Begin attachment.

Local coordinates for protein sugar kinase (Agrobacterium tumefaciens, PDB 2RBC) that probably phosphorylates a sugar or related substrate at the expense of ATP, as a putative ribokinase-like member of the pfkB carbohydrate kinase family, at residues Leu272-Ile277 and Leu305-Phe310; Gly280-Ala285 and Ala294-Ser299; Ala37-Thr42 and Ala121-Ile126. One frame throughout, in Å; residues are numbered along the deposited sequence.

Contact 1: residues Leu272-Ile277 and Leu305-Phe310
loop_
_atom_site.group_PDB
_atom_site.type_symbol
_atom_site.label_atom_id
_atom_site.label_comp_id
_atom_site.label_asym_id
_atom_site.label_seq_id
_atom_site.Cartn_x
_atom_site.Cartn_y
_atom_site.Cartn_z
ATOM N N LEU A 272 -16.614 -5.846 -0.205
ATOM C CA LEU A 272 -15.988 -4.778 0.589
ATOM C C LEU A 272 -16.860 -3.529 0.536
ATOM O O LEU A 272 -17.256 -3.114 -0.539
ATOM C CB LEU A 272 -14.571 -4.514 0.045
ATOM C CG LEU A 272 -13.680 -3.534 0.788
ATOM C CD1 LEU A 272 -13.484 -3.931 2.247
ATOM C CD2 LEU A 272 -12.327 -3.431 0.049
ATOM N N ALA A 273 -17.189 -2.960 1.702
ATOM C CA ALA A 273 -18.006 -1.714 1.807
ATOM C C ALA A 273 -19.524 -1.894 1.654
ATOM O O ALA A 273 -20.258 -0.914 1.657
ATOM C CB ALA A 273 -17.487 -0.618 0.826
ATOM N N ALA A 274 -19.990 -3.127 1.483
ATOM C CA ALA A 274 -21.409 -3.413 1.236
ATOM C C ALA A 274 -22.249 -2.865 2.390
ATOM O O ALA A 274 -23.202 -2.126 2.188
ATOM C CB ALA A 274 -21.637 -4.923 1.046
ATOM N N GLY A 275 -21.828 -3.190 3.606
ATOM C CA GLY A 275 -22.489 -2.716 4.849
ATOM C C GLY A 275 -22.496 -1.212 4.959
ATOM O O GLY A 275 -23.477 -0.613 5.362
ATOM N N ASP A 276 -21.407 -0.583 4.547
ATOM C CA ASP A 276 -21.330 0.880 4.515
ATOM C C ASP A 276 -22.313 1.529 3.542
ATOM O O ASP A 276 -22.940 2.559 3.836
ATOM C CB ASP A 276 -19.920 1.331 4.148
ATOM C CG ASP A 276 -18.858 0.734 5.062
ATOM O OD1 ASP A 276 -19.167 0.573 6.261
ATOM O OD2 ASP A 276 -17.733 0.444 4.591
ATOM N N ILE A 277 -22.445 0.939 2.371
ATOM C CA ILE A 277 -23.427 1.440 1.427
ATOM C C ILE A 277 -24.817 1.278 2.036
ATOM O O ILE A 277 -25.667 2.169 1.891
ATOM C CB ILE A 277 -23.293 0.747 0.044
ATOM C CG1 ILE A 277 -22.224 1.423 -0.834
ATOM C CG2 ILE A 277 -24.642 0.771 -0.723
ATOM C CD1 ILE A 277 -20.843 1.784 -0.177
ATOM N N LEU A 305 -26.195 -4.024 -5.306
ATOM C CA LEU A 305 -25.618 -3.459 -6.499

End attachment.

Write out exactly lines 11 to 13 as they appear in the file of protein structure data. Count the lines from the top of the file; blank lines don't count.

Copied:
_atom_site.Cartn_y
_atom_site.Cartn_z
ATOM N N LEU A 272 -16.614 -5.846 -0.205